Watermelon Caviar, an Introduction to Molecular Gastronomy

Watermelon Caviar 2.jpg

Molecular gastronomy is the scientific study of food and cooking processes. More widely recognized are molecular gastronomy’s applications in the food world. Avant-garde chefs have begun to apply molecular gastronomy to combine unconventional textures and flavors. Of course, molecular gastronomy also has its role in the food industry’s desire to create diet versions of traditional foods.

Molecular gastronomy has attracted a small following of foodies who try to replicate the dishes created at restaurants such as Ferran Adrià’s El Bulli and Wylie Dufresne’s wd~50. Some of these dishes include chocolate mousse made from only water and chocolate, flavored foams that don’t collapse as easily has normal foam, spaghetti made from parmesan cheese, cold cooked meat, and artificial caviar.Watermelon Caviar.jpg

While one of the most popular and easy-tomake dishes is artificial caviar, molecular gastronomy poses no limits for the imagination. This article by the Harvard magazine includes pictures of some of the most mind-blowing works of molecular gastronomy to date.

It is important to note that molecular gastronomy is the study of cooking processes. The actual application of molecular gastronomy to create the aforementioned dishes is known as molecular cooking.


Spherification is the term given to the process of turning liquid juice into juice-filled pearls—think caviar. Through the precipitation reaction between calcium ions—basically calcium particles in liquid—and alginate—a substance derived from algae—a solid, clear film can be formed. By manipulating this reaction, we are able to create fake caviar. Simply dissolve some alginate in a juice. Then, drop droplets of the juice in a calcium water bath. The calcium from the water bath will immediately react with the alginate in the juice to form a film around the droplet. Thus, spheres of juice are created.

The juice I used was watermelon juice. Before dissolving the alginate in the juice however, I condensed the juice into a more concentrated juice by boiling some of the water off.

Concentrated Watermelon Juice.jpg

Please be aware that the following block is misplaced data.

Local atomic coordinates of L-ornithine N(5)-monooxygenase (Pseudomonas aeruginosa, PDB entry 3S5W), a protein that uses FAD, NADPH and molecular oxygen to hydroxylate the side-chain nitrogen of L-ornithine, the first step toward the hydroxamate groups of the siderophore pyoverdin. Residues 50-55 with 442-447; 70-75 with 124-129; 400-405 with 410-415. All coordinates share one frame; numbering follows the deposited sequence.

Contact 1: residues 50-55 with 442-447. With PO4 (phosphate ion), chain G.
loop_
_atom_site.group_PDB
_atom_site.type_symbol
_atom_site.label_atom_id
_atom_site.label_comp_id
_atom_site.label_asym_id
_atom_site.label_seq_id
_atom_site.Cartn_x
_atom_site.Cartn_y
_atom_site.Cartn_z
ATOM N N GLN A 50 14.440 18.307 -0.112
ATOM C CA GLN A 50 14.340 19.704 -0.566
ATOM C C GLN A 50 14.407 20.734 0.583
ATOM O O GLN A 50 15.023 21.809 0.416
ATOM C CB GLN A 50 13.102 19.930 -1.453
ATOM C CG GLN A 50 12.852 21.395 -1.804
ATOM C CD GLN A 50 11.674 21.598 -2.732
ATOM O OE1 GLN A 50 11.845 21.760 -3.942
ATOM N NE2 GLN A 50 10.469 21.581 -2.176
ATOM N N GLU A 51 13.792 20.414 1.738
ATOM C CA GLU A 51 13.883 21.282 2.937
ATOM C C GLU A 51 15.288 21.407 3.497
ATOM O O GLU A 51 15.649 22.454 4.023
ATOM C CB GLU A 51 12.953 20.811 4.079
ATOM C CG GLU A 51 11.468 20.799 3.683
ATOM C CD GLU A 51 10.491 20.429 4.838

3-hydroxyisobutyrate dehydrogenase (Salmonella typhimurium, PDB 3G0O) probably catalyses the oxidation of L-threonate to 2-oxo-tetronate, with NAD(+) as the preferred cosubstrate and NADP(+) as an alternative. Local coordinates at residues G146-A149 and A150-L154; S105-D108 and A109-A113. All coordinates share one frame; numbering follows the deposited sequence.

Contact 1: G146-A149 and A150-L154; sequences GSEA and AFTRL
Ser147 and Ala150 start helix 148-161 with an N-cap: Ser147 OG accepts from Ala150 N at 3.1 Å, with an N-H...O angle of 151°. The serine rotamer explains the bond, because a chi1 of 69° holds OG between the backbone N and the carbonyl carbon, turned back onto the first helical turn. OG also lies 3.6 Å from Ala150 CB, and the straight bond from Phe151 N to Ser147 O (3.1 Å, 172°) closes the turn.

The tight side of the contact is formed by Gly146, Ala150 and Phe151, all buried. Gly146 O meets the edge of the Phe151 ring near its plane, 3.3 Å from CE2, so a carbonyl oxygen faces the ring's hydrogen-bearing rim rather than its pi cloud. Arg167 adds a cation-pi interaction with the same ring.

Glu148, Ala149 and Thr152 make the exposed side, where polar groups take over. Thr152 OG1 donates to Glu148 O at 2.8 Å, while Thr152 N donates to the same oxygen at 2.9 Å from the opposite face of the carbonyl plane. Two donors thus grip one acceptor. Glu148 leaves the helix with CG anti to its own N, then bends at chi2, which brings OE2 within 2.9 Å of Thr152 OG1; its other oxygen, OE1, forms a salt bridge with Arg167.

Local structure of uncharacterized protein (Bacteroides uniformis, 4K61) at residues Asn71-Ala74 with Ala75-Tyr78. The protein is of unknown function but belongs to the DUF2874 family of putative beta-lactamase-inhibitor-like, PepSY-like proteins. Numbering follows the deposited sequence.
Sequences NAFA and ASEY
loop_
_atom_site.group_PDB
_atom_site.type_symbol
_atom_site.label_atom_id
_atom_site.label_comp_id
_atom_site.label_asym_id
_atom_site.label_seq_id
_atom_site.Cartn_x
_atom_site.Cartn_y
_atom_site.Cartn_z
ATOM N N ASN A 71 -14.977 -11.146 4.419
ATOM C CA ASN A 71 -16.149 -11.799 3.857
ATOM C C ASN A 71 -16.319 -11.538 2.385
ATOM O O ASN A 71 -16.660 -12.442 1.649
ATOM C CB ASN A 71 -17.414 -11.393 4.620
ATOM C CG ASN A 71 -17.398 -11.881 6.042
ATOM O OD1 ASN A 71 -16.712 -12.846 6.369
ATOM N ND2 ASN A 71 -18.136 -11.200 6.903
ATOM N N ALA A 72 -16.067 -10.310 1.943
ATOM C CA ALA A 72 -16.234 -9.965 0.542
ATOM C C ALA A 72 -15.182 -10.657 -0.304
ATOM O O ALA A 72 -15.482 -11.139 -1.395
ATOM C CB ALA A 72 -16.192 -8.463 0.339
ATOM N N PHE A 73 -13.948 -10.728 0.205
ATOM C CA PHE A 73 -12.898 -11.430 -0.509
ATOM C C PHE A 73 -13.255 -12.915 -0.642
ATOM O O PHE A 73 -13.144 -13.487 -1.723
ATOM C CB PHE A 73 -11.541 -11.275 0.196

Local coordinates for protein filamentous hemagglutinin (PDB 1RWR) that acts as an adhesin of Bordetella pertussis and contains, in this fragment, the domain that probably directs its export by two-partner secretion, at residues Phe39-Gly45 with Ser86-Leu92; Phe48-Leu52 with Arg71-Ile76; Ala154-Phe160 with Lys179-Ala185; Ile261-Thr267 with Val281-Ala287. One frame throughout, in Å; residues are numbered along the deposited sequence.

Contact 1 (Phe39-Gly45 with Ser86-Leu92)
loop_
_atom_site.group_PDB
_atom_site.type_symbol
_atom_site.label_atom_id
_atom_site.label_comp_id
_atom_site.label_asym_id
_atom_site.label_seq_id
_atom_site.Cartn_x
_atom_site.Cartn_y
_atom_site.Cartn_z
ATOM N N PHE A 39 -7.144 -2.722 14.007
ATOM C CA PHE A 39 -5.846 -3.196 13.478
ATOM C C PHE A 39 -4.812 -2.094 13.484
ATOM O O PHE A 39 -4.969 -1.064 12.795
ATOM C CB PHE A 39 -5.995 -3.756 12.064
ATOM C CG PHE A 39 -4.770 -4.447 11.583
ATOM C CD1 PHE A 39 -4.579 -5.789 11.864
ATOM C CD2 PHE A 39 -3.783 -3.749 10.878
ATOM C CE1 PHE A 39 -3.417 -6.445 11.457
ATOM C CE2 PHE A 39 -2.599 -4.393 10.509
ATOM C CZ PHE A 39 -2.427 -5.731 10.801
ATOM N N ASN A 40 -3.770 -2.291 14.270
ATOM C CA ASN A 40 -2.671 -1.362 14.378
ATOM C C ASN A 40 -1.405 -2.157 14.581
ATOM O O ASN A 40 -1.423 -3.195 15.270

When conducting molecular cookery, it is important to make exact measurements because molecular cooking is science. Using too much of one ingredient will ruin the recipe. Measurements in molecular gastronomy are as important as measurements in baking because, yes, baking is science and, in a sense, molecular gastronomy.

Adapted from the Texturas website


  • 250g Watermelon juice
  • 2g Sodium alginate source
  • 500g Water
  • 2.5g Calcium chloride source
  • Use a needle-less syringe or eye dropper to create droplets. I also recommend an immersion blender to mix the alginate in watermelon juice.


    1. Mix alginate with watermelon juice.
    2. Dissolve calcium chloride in water.
    3. Drop droplets of watermelon juice solution into calcium chloride water.
    4. Use strainer to remove droplets from calcium chloride bath after 1-2 minutes into a separate cold water bath.

    Edit: Here’s a great video made by ScienceFix that demonstrates the process.

    About Earl

    Hi, my name is Earl. I am a student who loves to analyze food and eat healthy. My careful eye for food has caused me to become interested in the science behind food and cooking, and I write about my explorations into food on my website Toastable.com. While I believe in sticking to whole, natural foods, I'm not afraid to work with avant-garde ingredients and equipment such as constant temperature water baths and sodium alginate. I also love photography, technology, and journalism.

    04. August 2010 von Earl
    Categories: Favorites, Molecular Gastronomy, Recipes | Tags: , , , , | 37 comments